The Center for Pathways Community Care Coordination (CPCCC) is a collaborative partnership between the Rockville Institute and the
Community Health Access Project (CHAP). Its mission is to reduce disparities in health outcomes and health care among vulnerable at-risk populations.
This mission is accomplished by promoting systemic improvements in access to quality health care and social services through the adoption of evidence-based community care coordination practices.
The Center for Pathways Community Care Coordination (CPCCC) had its origins in the Community Care Coordination Learning Network (CCCLN),
which was established in March 2008 as part of the Agency for Healthcare Research and Quality’s Health Care Innovations Exchange.
The Innovations Exchange offers visitors a wealth of information about health service delivery innovations that support quality improvement
and disparities reduction efforts for diverse populations in a variety of settings.
The CCCLN’s mission was to improve the health status of underserved populations at high risk for disparities in health and health care. Unlike provider-based care coordination, community care coordination aims to reduce disparities by working with a diverse set of individuals and organizations in the community.
In April 2011, CHAP and the Rockville Institute collaborated to form a new entity. CHAP’s Mark Redding, MD, had been a champion of CCCLN, and the collaboration transferred the CCCLN’s mission to the National Center for Community Care Coordination. The entity has since been renamed to Center for Pathways Community Care Coordination to better reflect its focus on the Pathways Model of community care coordination.
The advantage of this type of coordination is that it includes other services that affect a patient’s health status, such as social and other support services that are critical for accessing health care.
Pathways Community HUBs
With help from Laura Brennan, Wende Baker, Mary Overall, and Jan Ruma, the CCCLN grew to a network of
17 directors, representing 16 distinct Pathways Community HUBs in 10 states. For more information, visit Community Care Coordination at a Glance
on the Innovations Exchange.
The CPCCC partnership between the Rockville Institute and CHAP will help sustain a vibrant and diverse network of Pathways Community HUB leaders and stakeholders dedicated to systemic health care reform and reduction of disparities in health outcomes and health care.
The HUBs are independent entities with individual charters, but their collective participation in CPCCC activities supports the development and sharing of innovative approaches for providing effective community care coordination services.
Defining Community Care Coordination
Based on the idea that community care coordination represents an effort to influence a wide variety of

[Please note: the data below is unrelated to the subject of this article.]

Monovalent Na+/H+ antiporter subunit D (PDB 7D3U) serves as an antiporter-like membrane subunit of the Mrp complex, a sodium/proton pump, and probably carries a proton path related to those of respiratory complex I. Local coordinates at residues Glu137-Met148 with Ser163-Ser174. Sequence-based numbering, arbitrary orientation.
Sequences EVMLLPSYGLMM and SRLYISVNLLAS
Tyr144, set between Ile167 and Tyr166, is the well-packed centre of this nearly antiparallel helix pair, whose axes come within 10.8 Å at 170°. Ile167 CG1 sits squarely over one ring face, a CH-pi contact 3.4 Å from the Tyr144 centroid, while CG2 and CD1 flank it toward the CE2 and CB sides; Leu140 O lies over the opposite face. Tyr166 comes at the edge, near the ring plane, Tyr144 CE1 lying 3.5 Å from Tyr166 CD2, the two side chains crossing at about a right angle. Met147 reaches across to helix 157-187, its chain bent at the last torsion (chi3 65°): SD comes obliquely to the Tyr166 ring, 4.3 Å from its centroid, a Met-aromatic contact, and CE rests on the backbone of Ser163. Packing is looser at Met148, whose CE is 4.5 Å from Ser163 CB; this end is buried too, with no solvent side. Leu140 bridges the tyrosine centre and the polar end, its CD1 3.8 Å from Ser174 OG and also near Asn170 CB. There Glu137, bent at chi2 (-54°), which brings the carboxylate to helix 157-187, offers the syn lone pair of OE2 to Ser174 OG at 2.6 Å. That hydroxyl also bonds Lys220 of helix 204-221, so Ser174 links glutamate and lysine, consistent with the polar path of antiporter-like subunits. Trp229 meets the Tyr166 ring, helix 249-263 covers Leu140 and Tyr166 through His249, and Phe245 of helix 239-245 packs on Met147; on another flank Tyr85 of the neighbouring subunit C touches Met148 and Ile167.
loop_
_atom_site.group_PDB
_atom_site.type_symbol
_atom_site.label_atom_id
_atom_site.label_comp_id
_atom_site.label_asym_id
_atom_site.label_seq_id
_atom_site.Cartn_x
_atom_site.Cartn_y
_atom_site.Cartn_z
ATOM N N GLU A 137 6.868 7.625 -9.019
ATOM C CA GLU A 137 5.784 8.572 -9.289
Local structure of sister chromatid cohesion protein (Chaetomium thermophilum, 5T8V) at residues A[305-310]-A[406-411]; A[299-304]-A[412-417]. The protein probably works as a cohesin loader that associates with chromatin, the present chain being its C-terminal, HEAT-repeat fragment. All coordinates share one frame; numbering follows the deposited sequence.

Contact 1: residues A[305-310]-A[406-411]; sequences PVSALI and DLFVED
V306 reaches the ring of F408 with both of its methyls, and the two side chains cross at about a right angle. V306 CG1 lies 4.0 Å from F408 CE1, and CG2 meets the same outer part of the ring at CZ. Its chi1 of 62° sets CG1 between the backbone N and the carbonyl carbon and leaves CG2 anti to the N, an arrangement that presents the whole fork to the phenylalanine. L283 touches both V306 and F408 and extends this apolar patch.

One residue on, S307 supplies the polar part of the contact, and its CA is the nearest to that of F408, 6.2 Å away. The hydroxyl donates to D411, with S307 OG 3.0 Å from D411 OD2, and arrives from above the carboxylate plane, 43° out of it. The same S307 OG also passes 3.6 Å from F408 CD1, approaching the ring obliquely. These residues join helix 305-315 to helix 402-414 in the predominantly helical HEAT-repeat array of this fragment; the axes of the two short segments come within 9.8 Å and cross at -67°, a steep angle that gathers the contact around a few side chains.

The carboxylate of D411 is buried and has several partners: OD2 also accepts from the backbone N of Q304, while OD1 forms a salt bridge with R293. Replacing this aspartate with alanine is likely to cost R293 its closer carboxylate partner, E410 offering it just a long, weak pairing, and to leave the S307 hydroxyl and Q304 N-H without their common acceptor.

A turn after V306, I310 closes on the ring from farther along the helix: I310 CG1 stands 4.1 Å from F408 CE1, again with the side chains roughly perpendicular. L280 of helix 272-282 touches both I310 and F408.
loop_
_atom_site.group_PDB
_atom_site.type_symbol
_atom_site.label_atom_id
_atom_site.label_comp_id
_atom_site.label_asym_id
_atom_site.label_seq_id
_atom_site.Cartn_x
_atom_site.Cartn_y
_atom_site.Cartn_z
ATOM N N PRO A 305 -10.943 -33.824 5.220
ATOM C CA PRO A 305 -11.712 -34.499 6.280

factors in a patient’s environment, the Center for Pathways Community Care Coordination (CPCCC) has adopted the following definition to guide its work:
Community care coordination is the process of
- Identifying and engaging individuals within their community home setting
- Assessing their health and social needs
- Connecting them to the health and/or social services they need
The more general term “care coordination” has been defined in many ways by researchers focusing on the concept from the perspectives of disease management, case management, care management, transitional care, or other domains.
In Closing the Quality Gap: A Critical Analysis of Quality Improvement Strategies: Volume 7—Care
Coordination, Structured Abstract, the Agency for Healthcare Research and Quality (AHRQ) identified more than 40 definitions of care coordination
and related terms. (Closing the Quality Gap: A Critical Analysis of Quality Improvement Strategies: Volume 7—Care Coordination, Structured Abstract.
Publication No. 04(07)-0051-7, June 2007. http://www.ahrq.gov/clinic/tp/caregaptp.htm)
The AHRQ's analysis used a working definition of care coordination as "the deliberate organization of patient care activities between two or more participants (including the patient) involved in a patient's care to facilitate the appropriate delivery of health care services." Organizing care involves the marshaling of personnel and delivery of health care services.
Community care coordination works to assist individuals navigate and overcome barriers they encounter
between their home and a wide range of institutional structures, such as clinics, hospitals, and human service agencies (e.g., public assistance,
transportation services, medical assistance).
Community care coordination embraces a holistic approach to addressing the physical, social, and behavioral determinants of health. Collectively, these are integral to health care interventions needed to achieve personalized care and improved outcomes.
Tenets of the Pathways Model
Many of the tenets of the Pathways Model align closely with ecological models of health and community
development. The Pathways Model embraces individual and community engagement, empowerment, collaboration, equity, and sustainability. These tenets are
fundamental both to health improvement activities and to community development efforts.
The following components are the foundation of the Pathways Model.
- Core pathways – measurement tools to define the problem to be addressed (health or social issue), the desired measurable outcome, and the key intervention steps to achieve the outcome
- Community HUB – a regional point of registry and outcome tracking that networks health care providers, social service agencies, and health care payers that implement these Pathways
- Pathway payments – payment for care coordination that is based on outcomes instead of activities